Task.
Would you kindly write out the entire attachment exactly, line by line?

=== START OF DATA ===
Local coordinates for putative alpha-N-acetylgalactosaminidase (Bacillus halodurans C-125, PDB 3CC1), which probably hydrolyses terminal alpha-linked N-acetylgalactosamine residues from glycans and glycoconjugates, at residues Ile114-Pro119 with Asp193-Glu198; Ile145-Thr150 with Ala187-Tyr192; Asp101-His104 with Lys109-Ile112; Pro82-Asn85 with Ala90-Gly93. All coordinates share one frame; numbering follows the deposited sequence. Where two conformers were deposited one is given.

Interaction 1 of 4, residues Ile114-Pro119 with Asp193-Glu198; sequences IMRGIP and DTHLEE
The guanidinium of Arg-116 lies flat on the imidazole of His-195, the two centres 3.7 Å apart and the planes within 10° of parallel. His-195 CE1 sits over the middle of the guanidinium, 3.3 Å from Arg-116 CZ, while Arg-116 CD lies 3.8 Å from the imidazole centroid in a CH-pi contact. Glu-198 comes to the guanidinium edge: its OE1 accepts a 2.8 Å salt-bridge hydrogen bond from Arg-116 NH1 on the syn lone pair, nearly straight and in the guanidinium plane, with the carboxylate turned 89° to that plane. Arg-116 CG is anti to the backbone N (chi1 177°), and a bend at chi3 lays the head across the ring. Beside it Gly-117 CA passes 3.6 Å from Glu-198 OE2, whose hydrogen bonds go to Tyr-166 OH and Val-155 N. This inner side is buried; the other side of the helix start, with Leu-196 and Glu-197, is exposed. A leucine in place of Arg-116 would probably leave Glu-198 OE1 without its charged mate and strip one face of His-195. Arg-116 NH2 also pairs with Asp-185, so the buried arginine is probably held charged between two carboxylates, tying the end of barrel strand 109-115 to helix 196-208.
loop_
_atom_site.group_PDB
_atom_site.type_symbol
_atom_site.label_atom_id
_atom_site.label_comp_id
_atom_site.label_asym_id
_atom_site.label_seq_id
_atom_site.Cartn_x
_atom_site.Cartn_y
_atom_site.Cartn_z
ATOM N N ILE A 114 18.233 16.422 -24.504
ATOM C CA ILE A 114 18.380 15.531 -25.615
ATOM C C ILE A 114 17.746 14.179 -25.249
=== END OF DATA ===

Local coordinates for putative alpha-N-acetylgalactosaminidase (Bacillus halodurans C-125, PDB 3CC1), which probably hydrolyses terminal alpha-linked N-acetylgalactosamine residues from glycans and glycoconjugates, at residues Ile114-Pro119 with Asp193-Glu198; Ile145-Thr150 with Ala187-Tyr192; Asp101-His104 with Lys109-Ile112; Pro82-Asn85 with Ala90-Gly93. All coordinates share one frame; numbering follows the deposited sequence. Where two conformers were deposited one is given.

Interaction 1 of 4, residues Ile114-Pro119 with Asp193-Glu198; sequences IMRGIP and DTHLEE
The guanidinium of Arg-116 lies flat on the imidazole of His-195, the two centres 3.7 Å apart and the planes within 10° of parallel. His-195 CE1 sits over the middle of the guanidinium, 3.3 Å from Arg-116 CZ, while Arg-116 CD lies 3.8 Å from the imidazole centroid in a CH-pi contact. Glu-198 comes to the guanidinium edge: its OE1 accepts a 2.8 Å salt-bridge hydrogen bond from Arg-116 NH1 on the syn lone pair, nearly straight and in the guanidinium plane, with the carboxylate turned 89° to that plane. Arg-116 CG is anti to the backbone N (chi1 177°), and a bend at chi3 lays the head across the ring. Beside it Gly-117 CA passes 3.6 Å from Glu-198 OE2, whose hydrogen bonds go to Tyr-166 OH and Val-155 N. This inner side is buried; the other side of the helix start, with Leu-196 and Glu-197, is exposed. A leucine in place of Arg-116 would probably leave Glu-198 OE1 without its charged mate and strip one face of His-195. Arg-116 NH2 also pairs with Asp-185, so the buried arginine is probably held charged between two carboxylates, tying the end of barrel strand 109-115 to helix 196-208.
loop_
_atom_site.group_PDB
_atom_site.type_symbol
_atom_site.label_atom_id
_atom_site.label_comp_id
_atom_site.label_asym_id
_atom_site.label_seq_id
_atom_site.Cartn_x
_atom_site.Cartn_y
_atom_site.Cartn_z
ATOM N N ILE A 114 18.233 16.422 -24.504
ATOM C CA ILE A 114 18.380 15.531 -25.615
ATOM C C ILE A 114 17.746 14.179 -25.249